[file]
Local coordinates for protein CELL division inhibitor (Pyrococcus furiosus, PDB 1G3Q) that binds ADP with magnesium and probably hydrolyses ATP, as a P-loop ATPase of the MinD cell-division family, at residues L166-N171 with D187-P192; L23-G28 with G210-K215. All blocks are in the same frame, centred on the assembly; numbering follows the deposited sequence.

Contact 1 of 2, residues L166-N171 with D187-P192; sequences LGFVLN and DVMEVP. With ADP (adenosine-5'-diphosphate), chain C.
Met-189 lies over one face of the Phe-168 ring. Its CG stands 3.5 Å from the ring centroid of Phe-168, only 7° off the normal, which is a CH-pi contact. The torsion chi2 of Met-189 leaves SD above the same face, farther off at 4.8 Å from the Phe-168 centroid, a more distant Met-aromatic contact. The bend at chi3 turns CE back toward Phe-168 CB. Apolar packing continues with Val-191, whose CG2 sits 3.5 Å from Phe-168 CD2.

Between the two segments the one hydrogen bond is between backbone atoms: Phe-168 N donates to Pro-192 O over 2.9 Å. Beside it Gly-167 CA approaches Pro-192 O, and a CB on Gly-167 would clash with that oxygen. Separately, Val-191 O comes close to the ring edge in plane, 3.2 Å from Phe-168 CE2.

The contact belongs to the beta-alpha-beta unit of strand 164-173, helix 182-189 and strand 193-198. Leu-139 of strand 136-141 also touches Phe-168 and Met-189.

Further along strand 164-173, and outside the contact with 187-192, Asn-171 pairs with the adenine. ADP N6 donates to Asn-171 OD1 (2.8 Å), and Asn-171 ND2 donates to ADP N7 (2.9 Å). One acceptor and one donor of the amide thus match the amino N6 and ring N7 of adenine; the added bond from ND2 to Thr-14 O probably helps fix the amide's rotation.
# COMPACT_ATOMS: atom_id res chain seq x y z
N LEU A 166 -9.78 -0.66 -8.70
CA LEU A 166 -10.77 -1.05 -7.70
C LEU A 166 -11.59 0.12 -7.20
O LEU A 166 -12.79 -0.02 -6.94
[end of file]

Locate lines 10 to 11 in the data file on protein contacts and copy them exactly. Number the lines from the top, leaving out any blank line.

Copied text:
C LEU A 166 -11.59 0.12 -7.20
O LEU A 166 -12.79 -0.02 -6.94